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  • noun

Synonyms for dandyism

the manner and dress of a fop or dandy

References in periodicals archive ?
Garelick describes dandyism as "the artform of commodifying personality.
A highly self-conscious style, the Ridiculous tends towards camp, kitsch, transvestitism, the grotesque, flamboyant visuals, and literary dandyism.
I would find myself breasting a tide of shawls, and something about my innocent dandyism would set them screaming at me, and what I heard then, though I was never a prudish lad, made my cheeks burn.
Furthermore, Foucault recognizes that nineteenth-century dandyism marked an episode in the kind of relation of the subject to itself that he explored towards the end of his life ("Genealogy of Ethics" 362).
His effete dandyism signifies the vain self-centeredness and over-indulgence that are responsible for the necessity of his retrenchments.
There was, as well, Robert Hichens's satire The Green Carnation (1891), a literary work whose investment in homosexual subject matter lay in its exposure of Wildean dandyism as concealing perverse sexuality.
James Najarian's thoughtful contribution, "Arnold's Irony and the Deployment of Dandyism," considers the ways in which Arnold's youthful dandyism helped shape his self-irony, "inform[ing] the complex stance and tone that Arnold constructs in his criticism" (192).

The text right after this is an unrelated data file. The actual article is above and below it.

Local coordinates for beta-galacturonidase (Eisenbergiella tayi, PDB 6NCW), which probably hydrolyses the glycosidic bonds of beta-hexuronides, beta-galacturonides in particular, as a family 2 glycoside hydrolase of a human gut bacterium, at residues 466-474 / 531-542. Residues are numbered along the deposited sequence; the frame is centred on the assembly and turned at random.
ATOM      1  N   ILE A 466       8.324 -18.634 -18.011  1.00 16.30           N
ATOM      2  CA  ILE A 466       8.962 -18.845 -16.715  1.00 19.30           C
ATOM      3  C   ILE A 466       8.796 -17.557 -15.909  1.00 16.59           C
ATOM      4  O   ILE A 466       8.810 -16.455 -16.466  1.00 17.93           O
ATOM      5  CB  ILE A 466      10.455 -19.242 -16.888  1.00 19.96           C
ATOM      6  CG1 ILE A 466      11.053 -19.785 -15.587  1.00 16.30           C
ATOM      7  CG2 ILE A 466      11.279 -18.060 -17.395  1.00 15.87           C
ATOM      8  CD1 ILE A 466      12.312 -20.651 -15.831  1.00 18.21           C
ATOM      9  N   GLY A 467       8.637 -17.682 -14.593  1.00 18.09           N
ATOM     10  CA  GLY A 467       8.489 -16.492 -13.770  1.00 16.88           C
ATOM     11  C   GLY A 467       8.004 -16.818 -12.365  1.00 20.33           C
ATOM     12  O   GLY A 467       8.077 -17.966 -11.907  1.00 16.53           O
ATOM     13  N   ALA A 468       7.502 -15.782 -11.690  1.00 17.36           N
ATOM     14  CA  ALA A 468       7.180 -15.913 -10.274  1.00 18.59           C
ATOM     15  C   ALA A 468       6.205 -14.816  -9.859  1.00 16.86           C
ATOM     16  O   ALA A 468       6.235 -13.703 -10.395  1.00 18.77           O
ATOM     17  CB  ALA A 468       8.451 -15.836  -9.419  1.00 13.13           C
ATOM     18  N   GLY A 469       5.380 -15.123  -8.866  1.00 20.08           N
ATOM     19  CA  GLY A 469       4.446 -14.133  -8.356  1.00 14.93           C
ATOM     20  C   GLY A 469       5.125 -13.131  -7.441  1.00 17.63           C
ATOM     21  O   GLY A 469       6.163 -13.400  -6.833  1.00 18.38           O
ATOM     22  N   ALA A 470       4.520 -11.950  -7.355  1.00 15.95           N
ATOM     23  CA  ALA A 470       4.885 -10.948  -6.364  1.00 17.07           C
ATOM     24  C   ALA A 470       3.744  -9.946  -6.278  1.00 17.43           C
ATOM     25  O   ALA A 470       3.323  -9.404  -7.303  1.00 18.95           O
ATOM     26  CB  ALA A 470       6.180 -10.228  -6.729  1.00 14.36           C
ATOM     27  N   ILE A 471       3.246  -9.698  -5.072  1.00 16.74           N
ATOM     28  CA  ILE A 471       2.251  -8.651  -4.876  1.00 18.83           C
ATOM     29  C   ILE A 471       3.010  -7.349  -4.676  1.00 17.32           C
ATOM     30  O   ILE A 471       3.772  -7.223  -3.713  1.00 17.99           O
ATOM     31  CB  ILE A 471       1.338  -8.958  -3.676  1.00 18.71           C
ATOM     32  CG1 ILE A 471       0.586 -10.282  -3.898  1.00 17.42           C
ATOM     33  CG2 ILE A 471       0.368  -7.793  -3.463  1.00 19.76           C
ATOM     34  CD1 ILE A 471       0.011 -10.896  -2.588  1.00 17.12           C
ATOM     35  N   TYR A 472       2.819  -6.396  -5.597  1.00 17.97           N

31) His cynicism, his dandyism, pushed him to side with those capable of seeing the emperor's new clothes, and too bad if they were conservative critics such as Edmond About, who, speaking of the demise of the Salon system, wrote in 1883:
Her designs are a result of considered and distinctive influences - 16th century Dutch Delft pottery as the inspiration for her 1996 Toile Print Boot, British colonialism reflected in the Sahara Plimsoll of 1999 and Victorian dandyism influencing the 1996 Trompe l'Oeil Boot.
It is in this section that Hawkins asks the important question: "How is British pop dandyism framed by traditions that raise questions of subjectivity and spectacularity?
In short, Zhuangzi helped provide Wilde with the formulae that were to form the basis of his philosophy of dandyism.
Moreover, Disraeli used his effeminate dandyism to create an oratorical style that won the ear of both election audiences and the House of Commons.
The evidence of his dandyism is provided both by his mode of address and accompanying gestures, rather than his dress itself.
Extracting the dandyism and occasional epigrams from Ouida's potboiling novels of falsetto masculinity, of hard fighting, hard riding aristocrats, Schaffer argues that Ouida's bestsellers were the founding documents of the aesthetic novel from Meredith and Wilde to Henry James: "Rereading Ouida's work reveals that the aesthetic novel largely derives from--of all places--popular women's writing.